interviewBy Imrane B
Oual in Casablanca — Hatem Ben Salem, a former Tunisian education minister and ambassador, is a much-sought speaker at security conferences in the region.
Magharebia met with the government official turned security analyst on the sidelines of a recent Tangier forum to learn more about Maghreb jihadists, what they are doing in Syria and Libya, and what to expect when they come back home.
Magharebia: What is the Maghreb up against in its fight against armed extremists?
Hatem Ben Salem: The entire Maghreb is victim today of a new project of destabilisation by unstructured forces, by virtue of the security vacuum created by the events of 2011. Jihadism is unfortunately not an epiphenomenon but a social fact rooted in our societies through Wahhabi salafist thought and proselytising.
Violence advocated by this false religion has found a breeding ground, first in Iraq and Syria, and now throughout the Sahel-Sahara region. In fact, our strategic rear base - a potential area for development - became, thanks to terrorist groups, a crisis zone directly impacting the security of Maghreb populations.
Due to the unnatural alliance of jihadists with organised crime and drug traffickers, European countries bordering the Mediterranean will also suffer the consequences...
Never in the modern history of the region have so many weapons circulated. So it is with great concern that I assess the security situation in North Africa and the Mediterranean.
Magharebia: Can you profile the typical jihadist or recruiter?
Ben Salem: I do not consider the work of terrorists as jihad, far from it. Islam is totally alien to the inhuman and barbaric behaviour of those who slay their fellow under false religious pretences.
The essence of real jihad is to fight against all kinds of abuses, be they spiritual or physical. These individuals were mainly deceived by the preachers of hatred and the merchants of death. If thousands of these terrorists are young, it follows that there is a real problem in terms of public policies to meet the needs of this fragile segment of the social fabric.
The ideal profile for terrorist recruiters are those with approximate knowledge of religion who cannot find, in the societies where they live, the educational and religious guidance to keep them away from radicalisation.
Add to that a social malaise as a result of unemployment and marginalisation, and you have all the ingredients that make the apprentice jihadist.
As for terrorist organisations, they are now better equipped, better trained, and have considerable financial means...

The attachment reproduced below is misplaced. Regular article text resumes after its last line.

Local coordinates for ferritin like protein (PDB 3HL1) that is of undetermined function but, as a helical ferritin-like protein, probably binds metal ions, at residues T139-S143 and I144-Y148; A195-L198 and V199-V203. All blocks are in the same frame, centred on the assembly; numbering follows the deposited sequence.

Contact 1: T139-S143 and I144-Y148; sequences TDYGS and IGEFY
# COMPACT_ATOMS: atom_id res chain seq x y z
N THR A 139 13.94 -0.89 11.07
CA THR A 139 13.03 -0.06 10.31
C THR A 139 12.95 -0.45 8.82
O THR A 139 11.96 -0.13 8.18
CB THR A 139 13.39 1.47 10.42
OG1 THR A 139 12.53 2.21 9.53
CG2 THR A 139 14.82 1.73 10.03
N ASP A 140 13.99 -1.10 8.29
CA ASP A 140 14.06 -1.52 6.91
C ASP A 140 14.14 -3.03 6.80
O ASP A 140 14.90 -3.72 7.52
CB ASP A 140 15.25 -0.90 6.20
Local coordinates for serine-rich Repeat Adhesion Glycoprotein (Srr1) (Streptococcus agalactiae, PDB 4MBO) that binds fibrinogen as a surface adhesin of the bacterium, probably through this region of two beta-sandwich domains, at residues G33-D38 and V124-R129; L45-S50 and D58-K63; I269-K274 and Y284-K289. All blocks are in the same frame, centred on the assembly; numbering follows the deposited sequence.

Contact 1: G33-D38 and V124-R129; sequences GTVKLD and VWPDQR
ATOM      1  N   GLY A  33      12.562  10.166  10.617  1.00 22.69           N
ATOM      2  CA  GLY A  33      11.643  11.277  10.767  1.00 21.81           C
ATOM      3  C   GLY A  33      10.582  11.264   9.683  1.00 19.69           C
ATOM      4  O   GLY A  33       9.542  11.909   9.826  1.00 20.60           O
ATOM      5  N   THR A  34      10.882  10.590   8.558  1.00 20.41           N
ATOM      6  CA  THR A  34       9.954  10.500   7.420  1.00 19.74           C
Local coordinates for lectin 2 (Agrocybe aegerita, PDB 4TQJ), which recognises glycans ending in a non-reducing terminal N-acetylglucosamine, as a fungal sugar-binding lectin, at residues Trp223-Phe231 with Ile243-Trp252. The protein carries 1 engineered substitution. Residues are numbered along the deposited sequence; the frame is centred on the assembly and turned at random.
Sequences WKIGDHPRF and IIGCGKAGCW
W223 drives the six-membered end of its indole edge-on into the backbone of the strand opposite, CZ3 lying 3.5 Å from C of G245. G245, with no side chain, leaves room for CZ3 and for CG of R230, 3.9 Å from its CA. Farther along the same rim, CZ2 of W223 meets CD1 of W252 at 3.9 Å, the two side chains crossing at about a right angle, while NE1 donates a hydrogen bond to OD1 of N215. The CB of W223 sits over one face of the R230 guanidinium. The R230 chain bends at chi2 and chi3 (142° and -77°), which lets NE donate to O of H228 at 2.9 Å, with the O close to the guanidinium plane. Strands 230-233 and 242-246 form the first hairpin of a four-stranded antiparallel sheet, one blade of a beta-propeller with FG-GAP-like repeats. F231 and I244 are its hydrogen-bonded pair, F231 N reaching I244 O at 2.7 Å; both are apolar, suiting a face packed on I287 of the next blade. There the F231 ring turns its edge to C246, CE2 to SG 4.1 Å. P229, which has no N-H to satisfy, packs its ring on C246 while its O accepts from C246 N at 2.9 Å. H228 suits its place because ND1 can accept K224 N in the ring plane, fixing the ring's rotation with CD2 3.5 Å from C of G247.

Magharebia: Where do they get their money?
Ben Salem: ... Their funding comes from different sources. First, zakat from gullible Muslims, especially in the Gulf countries, who believe that their coins go to charitable associations but are fact used to pay the salaries of jihadists... The second source of funding is the illicit trafficking in the south of the Sahara, primarily counterfeit goods, drugs, but also human trafficking linked to migration.
The third source is probably that of some states who believed, at some point in connection with the Syrian crisis, that they could manipulate these groups...
Magharebia: What does all this mean for the future of the region?
Ben Salem: Insecurity is the very negation of the future of the Maghreb states. We notice, for example, that where state power is weak or in trouble, chaos sets in and "jihadists" become key players of destruction.
Libya is currently in a suspended state. Tunisia sees its future mortgaged because it cannot continue its development efforts in an environment under a terrorist threat.
Insecurity is a major impediment to economic development and without domestic and foreign investments, there will be no possibility to fight poverty by creating jobs and spurring growth.
Magharebia: What happens when jihadists come home?
Ben Salem: We know now that hundreds of jihadists, having experienced the hell of war in Syria and convinced that there was no hope of beating the regular troops on the ground, began to return home.
There are no statistics on the number, but they are already in Europe, North Africa or joined terrorist groups in Libya and south of the Sahara. Wherever they are, they are a major threat...
Maghreb and European states should co-operate to adopt a common policy to manage this phenomenon in the most suitable manner. In other words, they must make every effort to integrate them back into their social fabric if they have no blood on their hands.
This is an extremely difficult task and requires Euro-Mediterranean co-operation without prejudice. To do this, the positions of the states should not differ...
Magharebia: What is the outlook for these young returnees?
Ben Salem: ... The trauma suffered by these kids has left many with indelible scars. Atrocities in Syria mark for life these young people led astray by lawless and faithless criminals who used the noble Islamic religion for ignoble purposes.
The mission of de-radicalising young people takes a long time and may not give the desired results.
It will therefore, in my opinion, be very difficult to [quickly] integrate these young people... especially since the brainwashing they suffered is related to religious dogma with multiple and highly controversial interpretations.